“I’ve always been really passionate about Willow Rosenberg, from Buffy, who is consistently referred to—both in and out of the show—as a lesbian, despite exhibiting sexual attraction to men as well,” said de Barros. “To me, she’s a clear example of bisexual erasure: a phenomenon in which people attempt to characterize bisexual people as ‘actually gay’ or ‘actually straight.’ I originally wrote this paper for a psychology seminar—PSY 427: Sexual Minority Issues in Social Psychology—and was delighted to have the opportunity to publish it as well.”
De Barros said she had difficulty choosing a major in the College of Arts and Science because she was interested in many different subject areas. But while taking introductory psychology courses she stumbled across research into human sexuality and found her area of focus.
“I remember immediately thinking, ‘Yes! This is what I want to do!’ It was the first time I was interested not just in learning about a topic, but also in contributing knowledge to a topic,” de Barros. “I was immediately drawn in by the chance to contribute to research that furthers our understanding of human sexuality, especially in regards to the LGBTQ+ community. I’m still interested in almost every area of study I encounter, but I’m really happy with where I’ve ended up.”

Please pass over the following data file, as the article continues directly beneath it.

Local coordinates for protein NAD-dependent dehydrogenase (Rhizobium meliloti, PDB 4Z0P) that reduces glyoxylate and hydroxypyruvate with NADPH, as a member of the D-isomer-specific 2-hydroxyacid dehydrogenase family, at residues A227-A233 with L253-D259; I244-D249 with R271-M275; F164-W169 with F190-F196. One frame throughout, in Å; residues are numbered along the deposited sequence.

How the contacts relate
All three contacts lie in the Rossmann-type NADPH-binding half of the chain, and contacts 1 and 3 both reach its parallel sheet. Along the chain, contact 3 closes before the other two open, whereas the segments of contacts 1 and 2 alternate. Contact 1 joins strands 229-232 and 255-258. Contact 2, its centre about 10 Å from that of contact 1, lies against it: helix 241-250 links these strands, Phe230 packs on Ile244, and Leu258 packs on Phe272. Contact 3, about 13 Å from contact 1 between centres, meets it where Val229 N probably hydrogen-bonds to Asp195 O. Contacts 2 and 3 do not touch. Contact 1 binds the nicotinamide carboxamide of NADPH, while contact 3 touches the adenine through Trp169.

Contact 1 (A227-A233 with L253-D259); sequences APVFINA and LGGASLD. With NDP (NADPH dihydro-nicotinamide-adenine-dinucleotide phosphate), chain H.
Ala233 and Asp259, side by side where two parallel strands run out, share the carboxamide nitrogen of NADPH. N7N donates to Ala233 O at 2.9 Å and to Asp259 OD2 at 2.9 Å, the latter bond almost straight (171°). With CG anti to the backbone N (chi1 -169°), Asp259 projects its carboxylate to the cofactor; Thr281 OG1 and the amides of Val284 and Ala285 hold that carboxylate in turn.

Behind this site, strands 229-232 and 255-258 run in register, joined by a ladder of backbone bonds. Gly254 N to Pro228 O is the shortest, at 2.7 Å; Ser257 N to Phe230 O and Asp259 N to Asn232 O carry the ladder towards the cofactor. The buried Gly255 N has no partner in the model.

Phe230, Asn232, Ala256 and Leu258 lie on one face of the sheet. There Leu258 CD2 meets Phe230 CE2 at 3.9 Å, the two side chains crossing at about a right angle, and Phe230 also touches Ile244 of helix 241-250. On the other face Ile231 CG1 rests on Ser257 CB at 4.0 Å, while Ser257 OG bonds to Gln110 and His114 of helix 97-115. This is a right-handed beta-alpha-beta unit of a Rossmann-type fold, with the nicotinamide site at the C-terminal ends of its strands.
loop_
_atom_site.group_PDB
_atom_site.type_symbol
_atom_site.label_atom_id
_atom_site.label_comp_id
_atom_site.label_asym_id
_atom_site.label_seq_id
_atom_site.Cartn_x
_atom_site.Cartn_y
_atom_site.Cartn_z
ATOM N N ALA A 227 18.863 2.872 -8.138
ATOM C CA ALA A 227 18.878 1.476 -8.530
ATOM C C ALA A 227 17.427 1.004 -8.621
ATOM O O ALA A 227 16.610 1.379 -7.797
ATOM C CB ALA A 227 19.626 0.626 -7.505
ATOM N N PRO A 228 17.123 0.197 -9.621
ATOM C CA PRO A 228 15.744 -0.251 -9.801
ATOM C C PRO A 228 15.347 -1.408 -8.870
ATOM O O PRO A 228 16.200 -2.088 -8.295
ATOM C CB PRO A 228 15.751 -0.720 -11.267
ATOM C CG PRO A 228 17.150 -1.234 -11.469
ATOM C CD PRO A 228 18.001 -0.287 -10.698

As de Barros prepares for graduate studies, she is also reflecting on her undergraduate experience. For her, the best part of studying in the College of Arts and Science was the opportunity to take a wide array of classes.
“I used to make long lists of classes I wanted to take every year, just for the fun of it. I never ended up getting through all the lists, since that would’ve taken me at least 10 years’ worth of semesters, but I am still immensely grateful that I got to take all the amazing courses and meet all the amazing people that I did,” she said. “The holistic appreciation of academia that I have gained because of the opportunity to meet people in different fields is invaluable.”